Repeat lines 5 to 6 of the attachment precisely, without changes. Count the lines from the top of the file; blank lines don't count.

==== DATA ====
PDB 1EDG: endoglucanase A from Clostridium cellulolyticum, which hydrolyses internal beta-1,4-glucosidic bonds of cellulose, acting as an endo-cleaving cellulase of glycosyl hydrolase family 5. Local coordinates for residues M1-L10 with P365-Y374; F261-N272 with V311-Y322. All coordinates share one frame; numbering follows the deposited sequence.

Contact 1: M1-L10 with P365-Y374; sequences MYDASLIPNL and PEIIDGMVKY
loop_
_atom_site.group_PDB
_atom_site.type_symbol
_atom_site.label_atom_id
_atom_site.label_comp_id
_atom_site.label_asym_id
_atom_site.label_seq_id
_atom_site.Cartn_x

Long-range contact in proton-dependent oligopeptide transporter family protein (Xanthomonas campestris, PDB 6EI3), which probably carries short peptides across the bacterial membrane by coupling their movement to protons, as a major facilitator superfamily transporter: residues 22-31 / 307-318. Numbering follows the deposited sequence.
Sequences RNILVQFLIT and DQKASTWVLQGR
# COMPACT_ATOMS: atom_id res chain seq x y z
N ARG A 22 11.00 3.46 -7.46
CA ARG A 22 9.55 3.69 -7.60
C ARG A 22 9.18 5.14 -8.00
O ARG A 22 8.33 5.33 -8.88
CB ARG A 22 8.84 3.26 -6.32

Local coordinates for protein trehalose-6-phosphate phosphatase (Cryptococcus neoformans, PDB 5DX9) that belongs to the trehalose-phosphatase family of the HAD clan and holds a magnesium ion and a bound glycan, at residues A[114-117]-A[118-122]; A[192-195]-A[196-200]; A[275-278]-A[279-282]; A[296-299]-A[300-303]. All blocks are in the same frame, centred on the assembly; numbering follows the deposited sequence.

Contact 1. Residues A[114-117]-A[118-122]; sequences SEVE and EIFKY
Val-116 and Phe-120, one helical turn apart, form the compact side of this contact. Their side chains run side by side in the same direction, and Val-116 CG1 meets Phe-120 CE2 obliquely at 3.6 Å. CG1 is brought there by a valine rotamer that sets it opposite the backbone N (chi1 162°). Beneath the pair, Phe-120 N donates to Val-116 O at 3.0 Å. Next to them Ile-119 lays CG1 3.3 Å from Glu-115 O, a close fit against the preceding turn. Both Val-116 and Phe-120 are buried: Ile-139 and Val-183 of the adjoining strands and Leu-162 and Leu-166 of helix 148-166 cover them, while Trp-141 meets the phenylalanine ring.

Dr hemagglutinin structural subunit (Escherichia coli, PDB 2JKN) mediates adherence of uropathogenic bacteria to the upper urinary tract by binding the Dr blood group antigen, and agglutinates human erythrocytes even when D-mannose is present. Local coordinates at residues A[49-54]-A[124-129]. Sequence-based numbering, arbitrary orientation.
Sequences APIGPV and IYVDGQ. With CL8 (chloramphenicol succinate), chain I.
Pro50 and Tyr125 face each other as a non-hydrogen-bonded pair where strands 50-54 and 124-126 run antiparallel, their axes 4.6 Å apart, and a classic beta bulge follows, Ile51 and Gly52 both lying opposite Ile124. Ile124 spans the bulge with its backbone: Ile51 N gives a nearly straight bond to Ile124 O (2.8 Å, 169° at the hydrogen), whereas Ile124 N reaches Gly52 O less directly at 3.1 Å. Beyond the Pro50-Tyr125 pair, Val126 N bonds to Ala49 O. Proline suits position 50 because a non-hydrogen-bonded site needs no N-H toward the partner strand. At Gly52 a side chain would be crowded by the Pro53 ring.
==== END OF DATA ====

_atom_site.type_symbol
_atom_site.label_atom_id